Backlog of Colombian human rights cases pose a test for new president, the U.S.
Saturday, June 26, 2010; 11:54 AM
BOGOTA, COLOMBIA -- The verdict this week was a milestone: A distant court affiliated with the Washington-based Organization of American States held the Colombian government responsible for the 1994 assassination of a prominent senator.
Lion of a radical political party whose members were slain by the hundreds, Manuel Cepeda was shot dead in an operation partly organized by Colombia's army. The case is one of hundreds of murders and massacres, old and new, that have entered the inter-American justice system from Colombia, a nation suffering from a simmering, half-century-old guerrilla conflict.
As President Alvaro Uribe prepares to leave office in August after eight years in power, investigators at the Inter-American Commission on Human Rights, a branch of the OAS, are grappling with many of these cases. The most recent have triggered a national and international firestorm over the army's systematic killing of peasant farmers to inflate combat kills and revelations that Uribe's secret police spied on opponents, foreign diplomats and rights groups.
"If you put all of this together, the extrajudicial executions, the espionage of human rights defenders, it's all really a constant over the years," Santiago Canton, an Argentine who has headed the rights commission for nine years, said by phone from Washington. "That's very dangerous."
The backlog of cases and what they say about Colombia's history of rights violations pose a test for Uribe's successor, Juan Manuel Santos, a former defense minister elected Sunday. Among his priorities is winning U.S. congressional approval of a free-trade pact, which would eliminate tariffs on Colombian exports. So far, the effort has stalled because of Democratic concerns about rights being violated with impunity here.
Colombia's record is also a challenge for the Obama administration as it tries to forge closer ties to the rest of Latin America. The effort has been hamstrung by diplomatic imbroglios, including criticism from some governments of Uribe's rights record and U.S. support for Colombia's army.
"This is a problem for the United States," said Myles Frechette, a former U.S. ambassador here.
Frechette said the Santos administration must also demonstrate a commitment to preventing abuses and ending impunity, which led countries across the hemisphere to create the rights commission in the first place. "He has to say, 'Colombia is a modern country, and we understand all these things about human rights violations, and we're going to stand up and fly right,' " Frechette said.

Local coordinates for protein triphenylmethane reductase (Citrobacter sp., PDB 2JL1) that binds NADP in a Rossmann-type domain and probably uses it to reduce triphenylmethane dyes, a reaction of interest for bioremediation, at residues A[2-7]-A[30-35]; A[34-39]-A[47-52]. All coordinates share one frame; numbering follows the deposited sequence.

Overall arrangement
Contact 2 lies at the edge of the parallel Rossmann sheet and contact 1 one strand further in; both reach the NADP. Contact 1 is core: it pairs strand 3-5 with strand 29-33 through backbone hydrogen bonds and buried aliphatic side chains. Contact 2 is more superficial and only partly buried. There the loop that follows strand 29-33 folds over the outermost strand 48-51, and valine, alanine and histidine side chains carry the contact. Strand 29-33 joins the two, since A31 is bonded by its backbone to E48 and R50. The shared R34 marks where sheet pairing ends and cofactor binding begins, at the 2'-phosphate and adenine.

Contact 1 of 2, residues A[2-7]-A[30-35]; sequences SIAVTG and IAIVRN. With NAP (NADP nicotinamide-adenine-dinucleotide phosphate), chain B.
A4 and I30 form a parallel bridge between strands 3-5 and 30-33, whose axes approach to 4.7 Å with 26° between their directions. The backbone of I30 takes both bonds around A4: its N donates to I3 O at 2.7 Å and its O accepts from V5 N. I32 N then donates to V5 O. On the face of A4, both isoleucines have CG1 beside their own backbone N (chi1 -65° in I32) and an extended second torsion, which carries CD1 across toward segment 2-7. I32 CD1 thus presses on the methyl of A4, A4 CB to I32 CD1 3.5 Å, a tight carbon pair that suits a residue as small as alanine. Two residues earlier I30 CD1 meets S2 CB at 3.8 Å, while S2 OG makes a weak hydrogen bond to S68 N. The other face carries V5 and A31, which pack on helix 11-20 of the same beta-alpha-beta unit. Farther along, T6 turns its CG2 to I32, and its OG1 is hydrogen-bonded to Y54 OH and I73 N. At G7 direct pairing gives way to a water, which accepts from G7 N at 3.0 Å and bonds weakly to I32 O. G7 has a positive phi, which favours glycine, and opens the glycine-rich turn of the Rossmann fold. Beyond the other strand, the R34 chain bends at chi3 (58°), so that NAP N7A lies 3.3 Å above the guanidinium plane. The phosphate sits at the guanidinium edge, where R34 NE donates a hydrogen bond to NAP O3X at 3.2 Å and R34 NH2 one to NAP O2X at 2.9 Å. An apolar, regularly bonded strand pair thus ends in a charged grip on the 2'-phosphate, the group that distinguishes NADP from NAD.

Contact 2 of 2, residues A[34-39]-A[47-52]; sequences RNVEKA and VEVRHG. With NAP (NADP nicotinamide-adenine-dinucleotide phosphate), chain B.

Luis Alfonso Hoyos, Colombia's ambassador to the OAS, said Colombia, unlike some other countries, readily cooperates with the rights commission's investigations and abides by its rulings and those of a sister organization, the Inter-American Court of Human Rights, based in Costa Rica.
In the inter-American justice system, the commission's seven members study victims' petitions and issue voluminous reports with recommendations on cases involving serious abuses. Particularly egregious cases are taken by the rights court, which can order governments to pay damages to victims, acknowledge state collaboration in crimes or make other gestures.
Although the court and commission do not have the power to imprison guilty parties, the evidence collected by its investigators has been used in successful criminal prosecutions of perpetrators in Peru, Argentina and Chile. The public attention given to these investigations can also spur countries to investigate and prevent crimes more effectively.
Hoyos, the ambassador in Washington, said Colombia's prosecutors, for instance, have vigorously investigated the killings of union activists by right-wing death squads, cases particularly troubling to the commission. Colombian prosecutors in the past eight years have won convictions against 373 people, the government said, a dramatic improvement over the situation in the 1990s.